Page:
The positive trade development has paved the way for the London Metal Exchange three-month base metals prices to recover higher this morning as investors’ appetite for risk assets returns. Having said that, we remain mindful that the gains will be able to rise only so much since the US-China trade talks have so far shown little progress.
Conversely, demand for haven assets has declined, with investors in particular shifting away from gold. The strong run-up to a new 2019 high at $1,348.25 per oz on Friday has attracted profit-taking following a potentially bearish double top formation. So far this morning, the spot gold price has slipped 1.02% and was recently trading at $1,326 per oz.
- Group of 20 (G20) finance leaders concluded that trade and geopolitical tensions have intensified, but failed to express a pressing need to resolve them.
- Market attention now turns to a potential revival in US-China trade talks, though very little progress has been made on this front.
- Larger-than-expected trade surplus for China in May has clouded the outlook for continued trade negotiations with the US.
The London Metal Exchange three-month base metals prices were trending higher this morning, up by an average of 0.5% as at 6.33am London time. Nickel led the charge with a gain of 1.2%, followed by zinc (+0.7%), lead (+0.7%), copper (+0.6%) and aluminium (+0.1%). Tin was the lone metal in negative territory with its three-month price down by 0.3%.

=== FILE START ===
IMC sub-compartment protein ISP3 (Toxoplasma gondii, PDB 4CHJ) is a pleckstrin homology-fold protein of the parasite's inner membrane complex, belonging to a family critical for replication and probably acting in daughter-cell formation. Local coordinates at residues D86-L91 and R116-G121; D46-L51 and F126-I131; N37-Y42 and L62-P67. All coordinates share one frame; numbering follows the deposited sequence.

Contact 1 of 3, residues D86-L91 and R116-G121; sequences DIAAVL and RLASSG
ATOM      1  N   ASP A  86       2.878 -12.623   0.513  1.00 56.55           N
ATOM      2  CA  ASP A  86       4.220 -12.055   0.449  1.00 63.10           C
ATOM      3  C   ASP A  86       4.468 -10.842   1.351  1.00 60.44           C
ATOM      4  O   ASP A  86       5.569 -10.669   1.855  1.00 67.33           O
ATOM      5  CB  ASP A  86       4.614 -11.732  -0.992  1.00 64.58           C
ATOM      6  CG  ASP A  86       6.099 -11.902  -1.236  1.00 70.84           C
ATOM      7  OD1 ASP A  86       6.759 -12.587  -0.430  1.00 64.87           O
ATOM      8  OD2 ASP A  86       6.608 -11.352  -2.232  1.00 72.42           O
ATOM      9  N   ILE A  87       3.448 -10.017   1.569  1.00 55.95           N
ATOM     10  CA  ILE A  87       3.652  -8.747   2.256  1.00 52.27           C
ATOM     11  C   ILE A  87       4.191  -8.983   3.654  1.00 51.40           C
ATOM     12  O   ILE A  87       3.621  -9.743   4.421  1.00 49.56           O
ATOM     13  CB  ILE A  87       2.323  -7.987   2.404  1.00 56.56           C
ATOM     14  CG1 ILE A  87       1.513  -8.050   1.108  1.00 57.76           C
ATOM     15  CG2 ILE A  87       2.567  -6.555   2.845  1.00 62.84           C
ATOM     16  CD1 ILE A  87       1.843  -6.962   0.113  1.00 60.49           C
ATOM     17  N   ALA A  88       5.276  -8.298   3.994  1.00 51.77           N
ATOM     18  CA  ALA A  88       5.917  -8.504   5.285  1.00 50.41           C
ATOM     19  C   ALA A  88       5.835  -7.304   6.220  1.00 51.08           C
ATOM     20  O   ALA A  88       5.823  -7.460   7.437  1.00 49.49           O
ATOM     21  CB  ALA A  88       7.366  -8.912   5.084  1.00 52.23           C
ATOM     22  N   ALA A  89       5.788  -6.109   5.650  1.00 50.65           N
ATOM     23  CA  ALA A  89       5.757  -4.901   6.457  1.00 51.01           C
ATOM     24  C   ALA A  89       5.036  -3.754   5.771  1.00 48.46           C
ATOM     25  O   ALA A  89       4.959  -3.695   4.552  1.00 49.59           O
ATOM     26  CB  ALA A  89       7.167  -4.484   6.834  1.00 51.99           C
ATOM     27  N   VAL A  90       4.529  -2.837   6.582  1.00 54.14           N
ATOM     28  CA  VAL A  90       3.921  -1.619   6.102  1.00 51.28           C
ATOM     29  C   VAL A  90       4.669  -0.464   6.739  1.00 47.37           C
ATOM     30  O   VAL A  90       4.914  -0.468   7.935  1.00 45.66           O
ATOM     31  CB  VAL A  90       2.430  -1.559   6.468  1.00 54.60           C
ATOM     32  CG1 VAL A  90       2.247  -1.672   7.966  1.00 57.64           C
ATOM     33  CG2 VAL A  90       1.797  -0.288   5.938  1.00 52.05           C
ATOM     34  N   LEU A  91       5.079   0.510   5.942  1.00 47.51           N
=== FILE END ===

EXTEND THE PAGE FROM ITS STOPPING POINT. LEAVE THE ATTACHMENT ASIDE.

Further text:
In China, base metals prices on the Shanghai Futures Exchange enjoyed similar gains on Monday, with prices up by an average of 0.6%. Zinc was the outperformer with the metal’s most-traded July zinc contract up by 1.7% at 20,725 yuan ($2,999) per tonne. Nickel followed with a 1% increase in its July contract, while the July lead and copper contracts were up by 0.8% and 0.5% respectively and the September tin price was up by 0.1%. Aluminium was the laggard of the SHFE complex, with the metal’s most-traded July contract dipping by 0.2%.
Spot copper prices in Changjiang were up 0.5% at 46,130-46,440 yuan per tonne and the LME/Shanghai copper arbitrage ratio edged up to 7.97.
Following strong starts early this month, the spot gold and silver prices have both now run into profit-taking while demand for haven assets subsides. The spot gold price was recently down by 0.9% at $1,328.43 per oz, while spot silver has slipped below the psychological price level of $15 per oz – down by 1.3% at $14.79 per oz so far this morning.
Platinum was the lone precious metal in positive territory, up by 0.4% and last trading at $806.60 per oz but renewed selling interest in haven assets could act as a drag on the metal’s price action. Sister-metal palladium followed in the footsteps of gold and silver, dropping by 0.2%.
On the SHFE, the June gold contract was unchanged at 301.65 yuan per gram but the December silver contract was off by 0.2%.
In wider markets, fresh buying pushed the spot Brent crude oil price to a high of $63.90 per barrel this morning, up from last week’s low of $59.42 per barrel. With the positive development in US-Mexico trade relations, the recovery in demand for oil should continue in the coming days.